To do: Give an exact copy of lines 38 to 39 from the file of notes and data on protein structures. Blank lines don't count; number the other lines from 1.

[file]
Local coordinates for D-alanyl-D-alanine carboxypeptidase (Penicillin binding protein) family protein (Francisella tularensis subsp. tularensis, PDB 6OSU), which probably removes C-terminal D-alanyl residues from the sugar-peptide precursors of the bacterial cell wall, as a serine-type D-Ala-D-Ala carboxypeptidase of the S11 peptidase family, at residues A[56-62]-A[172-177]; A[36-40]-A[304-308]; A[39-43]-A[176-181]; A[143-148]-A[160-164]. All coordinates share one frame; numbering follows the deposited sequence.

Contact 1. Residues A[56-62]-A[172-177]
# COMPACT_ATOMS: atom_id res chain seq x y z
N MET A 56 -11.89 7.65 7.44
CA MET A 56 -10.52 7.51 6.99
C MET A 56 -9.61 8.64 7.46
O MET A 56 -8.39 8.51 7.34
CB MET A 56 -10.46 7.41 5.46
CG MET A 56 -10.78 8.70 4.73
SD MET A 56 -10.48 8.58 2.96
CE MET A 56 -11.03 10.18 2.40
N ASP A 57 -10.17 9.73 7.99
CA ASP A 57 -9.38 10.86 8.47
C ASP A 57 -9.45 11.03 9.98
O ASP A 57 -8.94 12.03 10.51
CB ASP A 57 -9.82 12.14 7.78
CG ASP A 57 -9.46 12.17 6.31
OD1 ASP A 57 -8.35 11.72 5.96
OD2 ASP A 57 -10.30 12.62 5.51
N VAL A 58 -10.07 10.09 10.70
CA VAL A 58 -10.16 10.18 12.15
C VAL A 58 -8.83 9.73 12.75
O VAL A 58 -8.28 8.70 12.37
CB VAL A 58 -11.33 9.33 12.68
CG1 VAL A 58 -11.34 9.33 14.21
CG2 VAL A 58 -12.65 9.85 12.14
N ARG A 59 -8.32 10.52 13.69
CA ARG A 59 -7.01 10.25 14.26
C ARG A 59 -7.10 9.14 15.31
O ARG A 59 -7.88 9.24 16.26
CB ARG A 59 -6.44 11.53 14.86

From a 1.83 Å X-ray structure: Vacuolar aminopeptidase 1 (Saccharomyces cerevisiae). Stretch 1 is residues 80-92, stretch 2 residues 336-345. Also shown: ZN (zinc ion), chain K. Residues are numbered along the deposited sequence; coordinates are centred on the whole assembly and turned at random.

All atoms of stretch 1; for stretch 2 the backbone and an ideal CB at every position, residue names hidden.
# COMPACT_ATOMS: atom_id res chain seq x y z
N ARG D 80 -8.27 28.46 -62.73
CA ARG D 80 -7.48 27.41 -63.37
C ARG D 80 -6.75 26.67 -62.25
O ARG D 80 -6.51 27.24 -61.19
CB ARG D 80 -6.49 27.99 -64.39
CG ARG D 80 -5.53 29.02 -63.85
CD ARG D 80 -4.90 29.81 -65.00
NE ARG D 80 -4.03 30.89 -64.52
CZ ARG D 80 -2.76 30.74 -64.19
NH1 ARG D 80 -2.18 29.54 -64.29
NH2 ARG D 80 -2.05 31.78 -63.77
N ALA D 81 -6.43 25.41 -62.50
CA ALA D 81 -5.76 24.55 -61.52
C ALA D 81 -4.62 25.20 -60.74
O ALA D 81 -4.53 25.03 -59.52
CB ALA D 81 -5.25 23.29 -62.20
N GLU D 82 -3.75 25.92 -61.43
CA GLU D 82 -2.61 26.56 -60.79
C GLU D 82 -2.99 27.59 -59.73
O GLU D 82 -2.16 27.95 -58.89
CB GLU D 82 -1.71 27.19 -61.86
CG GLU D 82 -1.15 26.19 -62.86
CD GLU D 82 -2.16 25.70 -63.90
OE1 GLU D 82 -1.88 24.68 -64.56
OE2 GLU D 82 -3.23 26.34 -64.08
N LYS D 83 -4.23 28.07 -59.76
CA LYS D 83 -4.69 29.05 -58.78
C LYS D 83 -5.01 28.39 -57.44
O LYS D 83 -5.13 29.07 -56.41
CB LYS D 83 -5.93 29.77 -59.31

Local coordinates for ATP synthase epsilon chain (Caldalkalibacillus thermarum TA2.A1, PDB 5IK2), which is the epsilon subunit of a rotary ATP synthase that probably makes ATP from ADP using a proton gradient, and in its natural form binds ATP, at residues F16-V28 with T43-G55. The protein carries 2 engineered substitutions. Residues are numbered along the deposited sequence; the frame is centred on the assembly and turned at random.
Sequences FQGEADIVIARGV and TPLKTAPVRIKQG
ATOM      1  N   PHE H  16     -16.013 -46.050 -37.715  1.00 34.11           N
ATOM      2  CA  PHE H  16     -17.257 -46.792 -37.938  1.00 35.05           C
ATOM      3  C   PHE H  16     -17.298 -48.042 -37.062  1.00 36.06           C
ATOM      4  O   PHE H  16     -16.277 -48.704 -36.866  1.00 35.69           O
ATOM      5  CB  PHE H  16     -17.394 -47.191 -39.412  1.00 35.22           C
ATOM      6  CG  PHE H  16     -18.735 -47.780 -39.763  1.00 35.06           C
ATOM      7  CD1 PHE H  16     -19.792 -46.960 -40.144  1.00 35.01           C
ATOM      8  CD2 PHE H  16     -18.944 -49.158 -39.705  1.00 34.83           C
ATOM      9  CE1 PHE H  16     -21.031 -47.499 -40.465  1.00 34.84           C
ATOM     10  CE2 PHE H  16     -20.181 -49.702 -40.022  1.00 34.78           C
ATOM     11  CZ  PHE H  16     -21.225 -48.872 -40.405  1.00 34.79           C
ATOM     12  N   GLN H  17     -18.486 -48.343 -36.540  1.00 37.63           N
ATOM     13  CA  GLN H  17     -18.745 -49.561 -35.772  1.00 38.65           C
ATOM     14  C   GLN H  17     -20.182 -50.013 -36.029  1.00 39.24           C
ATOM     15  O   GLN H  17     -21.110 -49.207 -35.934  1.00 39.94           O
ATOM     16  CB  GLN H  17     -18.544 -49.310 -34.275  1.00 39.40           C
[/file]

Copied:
O ARG D 80 -6.51 27.24 -61.19
CB ARG D 80 -6.49 27.99 -64.39